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National Prevention Week Educates Parents About the Consequences of Lead Poisoning and How to Prevent It

The Children’s Hospital at Montefiore’s Lead Program Offers Resources and Guidance
for Local Residents

NEW YORK (October 16, 2013) – A child’s exposure to lead from paint, house dust or any other source can cause significant damage to their health. They can develop behavior and learning problems such as aggressive behavior and hyperactivity, and other problems including slowed growth and hearing problems. October 20 – 25 is National Lead Poisoning Prevention Week (NLPPW) and its purpose is to raise awareness about the consequences of lead poisoning among parents and pregnant women, and to share resources and guidance on how to treat the condition.

Hundreds of thousands of children living in the United States have elevated blood lead levels that may be hazardous to their health. This year's NLPPW theme "Lead-Free Kids for a Healthy Future," underscores the importance of testing your home, testing your child, and learning how to prevent lead poisoning’s serious health effects.

“Prevention is key,” said Morri Markowitz, M.D., director, Lead Poisoning Treatment and Prevention Program, The Children’s Hospital at Montefiore (CHAM) and professor of Pediatrics, Albert Einstein College of Medicine of Yeshiva University. “But we also want parents to be able to recognize the signs and symptoms of lead poisoning, which is a serious and continuing problem in New York City, so they can seek appropriate treatment.”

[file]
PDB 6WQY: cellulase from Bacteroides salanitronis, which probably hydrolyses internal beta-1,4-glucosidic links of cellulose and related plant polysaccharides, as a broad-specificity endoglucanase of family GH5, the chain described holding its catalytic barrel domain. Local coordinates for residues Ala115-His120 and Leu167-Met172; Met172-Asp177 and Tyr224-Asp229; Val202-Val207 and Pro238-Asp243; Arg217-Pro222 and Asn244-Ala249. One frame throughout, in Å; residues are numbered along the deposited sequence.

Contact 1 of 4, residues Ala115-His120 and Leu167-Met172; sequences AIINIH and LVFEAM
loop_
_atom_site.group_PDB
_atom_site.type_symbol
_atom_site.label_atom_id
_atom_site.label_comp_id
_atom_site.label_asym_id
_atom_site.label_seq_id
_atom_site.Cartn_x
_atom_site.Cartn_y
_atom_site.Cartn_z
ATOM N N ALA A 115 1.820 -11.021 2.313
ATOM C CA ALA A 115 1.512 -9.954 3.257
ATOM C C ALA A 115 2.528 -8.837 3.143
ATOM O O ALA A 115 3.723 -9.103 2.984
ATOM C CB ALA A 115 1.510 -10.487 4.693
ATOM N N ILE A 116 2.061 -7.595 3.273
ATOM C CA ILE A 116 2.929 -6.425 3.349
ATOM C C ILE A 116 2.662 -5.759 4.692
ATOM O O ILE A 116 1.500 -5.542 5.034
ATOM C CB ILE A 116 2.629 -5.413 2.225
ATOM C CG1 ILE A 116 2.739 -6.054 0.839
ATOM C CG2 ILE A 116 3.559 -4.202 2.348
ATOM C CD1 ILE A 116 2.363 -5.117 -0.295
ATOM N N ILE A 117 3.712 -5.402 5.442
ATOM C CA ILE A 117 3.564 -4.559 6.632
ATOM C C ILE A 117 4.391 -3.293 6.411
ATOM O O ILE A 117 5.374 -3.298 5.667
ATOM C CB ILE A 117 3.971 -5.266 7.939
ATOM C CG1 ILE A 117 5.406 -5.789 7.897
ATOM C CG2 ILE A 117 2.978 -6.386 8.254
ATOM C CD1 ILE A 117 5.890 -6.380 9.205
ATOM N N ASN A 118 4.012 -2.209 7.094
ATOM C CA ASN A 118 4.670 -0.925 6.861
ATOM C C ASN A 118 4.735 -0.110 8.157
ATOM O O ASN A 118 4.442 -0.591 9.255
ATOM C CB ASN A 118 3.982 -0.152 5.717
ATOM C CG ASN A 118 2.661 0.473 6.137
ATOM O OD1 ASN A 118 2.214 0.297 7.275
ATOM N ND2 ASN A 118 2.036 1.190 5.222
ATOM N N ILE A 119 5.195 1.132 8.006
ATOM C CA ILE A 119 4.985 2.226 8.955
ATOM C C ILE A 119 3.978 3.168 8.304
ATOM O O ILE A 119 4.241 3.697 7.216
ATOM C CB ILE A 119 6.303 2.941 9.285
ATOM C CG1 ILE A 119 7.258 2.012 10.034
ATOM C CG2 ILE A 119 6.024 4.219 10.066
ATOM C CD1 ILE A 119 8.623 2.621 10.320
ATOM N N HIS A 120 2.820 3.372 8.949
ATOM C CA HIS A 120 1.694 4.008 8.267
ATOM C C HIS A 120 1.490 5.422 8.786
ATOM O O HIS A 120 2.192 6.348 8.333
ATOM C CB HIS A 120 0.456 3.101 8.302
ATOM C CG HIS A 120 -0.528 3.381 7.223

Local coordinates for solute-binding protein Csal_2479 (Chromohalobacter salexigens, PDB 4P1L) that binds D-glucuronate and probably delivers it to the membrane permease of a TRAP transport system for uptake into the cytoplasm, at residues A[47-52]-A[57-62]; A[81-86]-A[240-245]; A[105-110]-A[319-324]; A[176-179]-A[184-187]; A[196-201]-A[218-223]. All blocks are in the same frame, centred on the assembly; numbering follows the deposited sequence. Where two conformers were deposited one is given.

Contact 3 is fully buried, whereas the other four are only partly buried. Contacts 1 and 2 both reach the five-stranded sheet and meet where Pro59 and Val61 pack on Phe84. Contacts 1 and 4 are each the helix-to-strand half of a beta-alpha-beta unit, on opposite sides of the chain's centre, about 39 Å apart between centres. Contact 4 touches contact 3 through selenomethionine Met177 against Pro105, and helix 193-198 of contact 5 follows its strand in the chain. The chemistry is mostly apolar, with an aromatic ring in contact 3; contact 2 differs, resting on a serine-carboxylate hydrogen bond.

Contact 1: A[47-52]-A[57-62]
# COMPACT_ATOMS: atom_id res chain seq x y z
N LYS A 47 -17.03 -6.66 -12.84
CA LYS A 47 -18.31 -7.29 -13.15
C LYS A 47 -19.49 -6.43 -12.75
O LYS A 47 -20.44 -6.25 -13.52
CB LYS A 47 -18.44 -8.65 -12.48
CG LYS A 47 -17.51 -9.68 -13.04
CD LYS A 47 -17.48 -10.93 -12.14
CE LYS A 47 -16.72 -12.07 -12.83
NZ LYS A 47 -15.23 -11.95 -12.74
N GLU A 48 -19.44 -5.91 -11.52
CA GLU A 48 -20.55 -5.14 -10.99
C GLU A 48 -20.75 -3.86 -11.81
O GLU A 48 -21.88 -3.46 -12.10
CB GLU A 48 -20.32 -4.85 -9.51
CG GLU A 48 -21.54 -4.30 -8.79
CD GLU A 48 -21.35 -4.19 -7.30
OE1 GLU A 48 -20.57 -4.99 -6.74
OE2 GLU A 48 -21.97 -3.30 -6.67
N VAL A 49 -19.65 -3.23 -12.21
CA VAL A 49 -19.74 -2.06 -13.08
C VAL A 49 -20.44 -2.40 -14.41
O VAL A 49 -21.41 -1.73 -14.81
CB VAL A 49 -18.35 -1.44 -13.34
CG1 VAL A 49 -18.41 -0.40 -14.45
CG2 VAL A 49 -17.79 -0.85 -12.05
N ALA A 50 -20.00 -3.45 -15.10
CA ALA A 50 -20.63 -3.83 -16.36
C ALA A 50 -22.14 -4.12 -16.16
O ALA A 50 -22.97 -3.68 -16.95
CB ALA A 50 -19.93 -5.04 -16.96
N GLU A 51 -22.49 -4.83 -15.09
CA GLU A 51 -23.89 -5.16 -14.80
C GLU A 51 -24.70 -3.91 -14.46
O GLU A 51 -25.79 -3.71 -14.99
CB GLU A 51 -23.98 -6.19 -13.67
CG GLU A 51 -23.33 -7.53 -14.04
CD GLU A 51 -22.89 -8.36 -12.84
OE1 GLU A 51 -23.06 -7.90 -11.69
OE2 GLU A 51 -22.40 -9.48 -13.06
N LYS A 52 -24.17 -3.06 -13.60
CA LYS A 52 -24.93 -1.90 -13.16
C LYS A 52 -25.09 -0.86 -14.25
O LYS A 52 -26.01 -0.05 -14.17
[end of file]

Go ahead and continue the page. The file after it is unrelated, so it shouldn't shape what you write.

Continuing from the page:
Clinicians from The Lead Poisoning Treatment and Prevention Program (LPTPP) at CHAM will be holding daily informational sessions at The Family Learning Place from 10 a.m. to 12 p.m., October 21 – 25. They will be sharing educational information, materials and free giveaways for families.

LPTPP was founded in 1969 and is the oldest and most comprehensive program of its kind. It is recognized both nationally and internationally as a leading model focused on the prevention and management of lead poisoning in children and pregnant women. The Safe House for Lead Poisoning Prevention was opened in 1991 and consists of six newly renovated apartments that are offered as temporary housing for families whose homes are being made lead-safe. For more information about the program call (718) 547-2789.

National Lead Poisoning Prevention Week was established in 1999 by the U.S. Senate and occurs every year during the last week in October. During this week, many states and communities offer free blood-lead testing and conduct various education and awareness events. For more information about NLPPW activities in your area, contact the New York City Department of Health and Mental Hygiene.